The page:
By Melissa Krchnak
Sounds silly and yet I’m serious. Have you Googled your listing yet? I bet the person who wants to buy it has. They’ve map searched it, checked its walkability and researched the school district. Have you?
See, you can make a big impact by thinking local. Real local. Whatever that new home owner would want to know about the home — from the cable provider to the nearest dog park — you should be giving it to them. They want to know what you know… and some of what you don’t. So, go through your current listings and start blogging (and all other forms of social media) about that which you’d want to know. Important stuff, like where’s the nearest Pinkberry?
Melissa Krchnak is the assistant team leader for Keller Williams Realty in Rancho Cucamonga, Calif. Connect with her at kwrancho.com.
By Laura Rubinchuk Schwartz
It seems there’s a new hyped technology in real estate every week. Old favorites include Facebook, Craigslist, Twitter, Blogging, YouTube, and LinkedIn. But what about those sites that were so popular so fast and now we never hear about them anymore? Remember Posterous, Postlets, and now Pinterest? Real estate agents tend to kill technology quickly.
With so much to do every day to keep your business going, the biggest of which is lead generation, do you really have time to learn every new platform that suddenly emerges? Probably not. Should you? Probably not. As an agent who built my business on technology, I have a few suggestions for those of you who feel like you’re drowning in new technology and don’t know where to start, or where to find the time:
1. Figure out what works with your schedule: You can’t be the master of all trades, but you can master just a few. Some things take more of a commitment to make it work, ex. Twitter and Facebook are daily commitments for most. Other platforms may just an as-needed thing, like Postlets for advertising listings or Craigslist (if you don’t use Craigslist for lead generation).
2. Don’t waste time learning every new technology. I haven’t spent a single minute on Pinterest. I see Facebook friends posting wedding ideas or baby shower themes on there — don’t kill this by inundating useless real estate information on it. Don’t force a round peg in a square hole just because someone told you to.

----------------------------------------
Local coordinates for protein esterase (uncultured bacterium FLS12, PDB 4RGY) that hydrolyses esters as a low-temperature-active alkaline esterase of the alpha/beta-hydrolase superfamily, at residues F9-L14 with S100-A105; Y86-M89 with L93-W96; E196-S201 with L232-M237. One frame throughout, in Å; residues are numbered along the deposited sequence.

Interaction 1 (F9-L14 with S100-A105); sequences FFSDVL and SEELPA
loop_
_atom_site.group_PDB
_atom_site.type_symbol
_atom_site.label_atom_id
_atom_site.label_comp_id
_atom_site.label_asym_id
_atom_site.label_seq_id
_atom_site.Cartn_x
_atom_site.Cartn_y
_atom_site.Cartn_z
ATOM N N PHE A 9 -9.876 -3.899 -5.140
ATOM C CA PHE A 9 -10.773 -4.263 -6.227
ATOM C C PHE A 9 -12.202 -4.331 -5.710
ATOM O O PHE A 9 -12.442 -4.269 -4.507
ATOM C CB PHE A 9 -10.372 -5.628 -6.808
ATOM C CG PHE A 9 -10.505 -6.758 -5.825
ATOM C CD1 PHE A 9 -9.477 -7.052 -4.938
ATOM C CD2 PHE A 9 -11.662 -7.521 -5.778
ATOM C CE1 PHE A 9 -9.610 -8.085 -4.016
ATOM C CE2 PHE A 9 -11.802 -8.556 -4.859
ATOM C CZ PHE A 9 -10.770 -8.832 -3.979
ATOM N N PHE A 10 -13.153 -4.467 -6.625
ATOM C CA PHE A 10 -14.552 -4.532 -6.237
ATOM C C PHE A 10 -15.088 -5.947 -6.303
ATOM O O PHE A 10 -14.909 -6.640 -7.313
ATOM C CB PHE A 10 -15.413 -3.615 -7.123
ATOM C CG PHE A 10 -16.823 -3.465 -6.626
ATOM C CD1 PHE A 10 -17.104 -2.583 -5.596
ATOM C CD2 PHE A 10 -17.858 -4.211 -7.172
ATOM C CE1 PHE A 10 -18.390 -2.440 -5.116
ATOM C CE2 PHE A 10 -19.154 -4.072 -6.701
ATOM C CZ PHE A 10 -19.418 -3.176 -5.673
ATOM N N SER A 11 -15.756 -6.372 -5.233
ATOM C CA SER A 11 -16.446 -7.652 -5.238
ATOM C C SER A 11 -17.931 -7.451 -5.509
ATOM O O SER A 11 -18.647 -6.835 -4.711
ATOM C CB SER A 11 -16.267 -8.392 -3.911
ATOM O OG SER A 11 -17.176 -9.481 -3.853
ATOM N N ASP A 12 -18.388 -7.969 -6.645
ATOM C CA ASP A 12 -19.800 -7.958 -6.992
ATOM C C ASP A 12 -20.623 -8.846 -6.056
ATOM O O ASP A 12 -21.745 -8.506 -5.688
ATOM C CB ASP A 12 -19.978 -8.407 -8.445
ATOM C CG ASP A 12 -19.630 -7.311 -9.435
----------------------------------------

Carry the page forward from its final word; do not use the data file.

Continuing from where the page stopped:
3. Learn something so you’re comfortable with it, then use it as part of your lead generation. Continue reading »
By Stefanie Hahn
No more blogging excuses! Tumblr is a simple, easy-to-use platform that is perfect for everyone, from blogging beginners to multimedia aficionados. “One click to posting happiness,” is what I like to call it. This tutorial will walk you through the ins and outs of posting on Tumblr with a dashboard overview to get you started. Don’t forget to visit www.tumblr.com.
Stefanie Hahn is the education director for Coldwell Banker Hearthside, REALTORS® in Malvern, Pa. Visit her Web site: www.StefanieHahn.com.
By Dave Robison
Ever had that friend that whenever your phone rang, you looked at the caller ID and cringed? You simply subconsciously wanted to call them your friend because at one time they were, but for some reason they crossed the line into a category that none of us dare say to their face that they are now apart of. It’s the “What are they selling now?” category. Many REALTORS® are in that category, especially during the downturn as they have jumped to selling their clients other products, cell phones, or even pyramid schemes.
For me, I hated getting calls from that friend. For that reason I built my company so that I didn’t have to beg for business. I could focus on being a friend instead of a beggar.
How am I getting referrals without asking for referrals? I’m having fun and growing a tribe.
First: Facebook has stats on fan pages and I can see how effective I’m being. I can tell if my tribe is growing and can gauge interaction with people. If likes are growing and interaction and comments are growing my referrals will grow as well. Secret weapon to getting referrals without asking is my fan page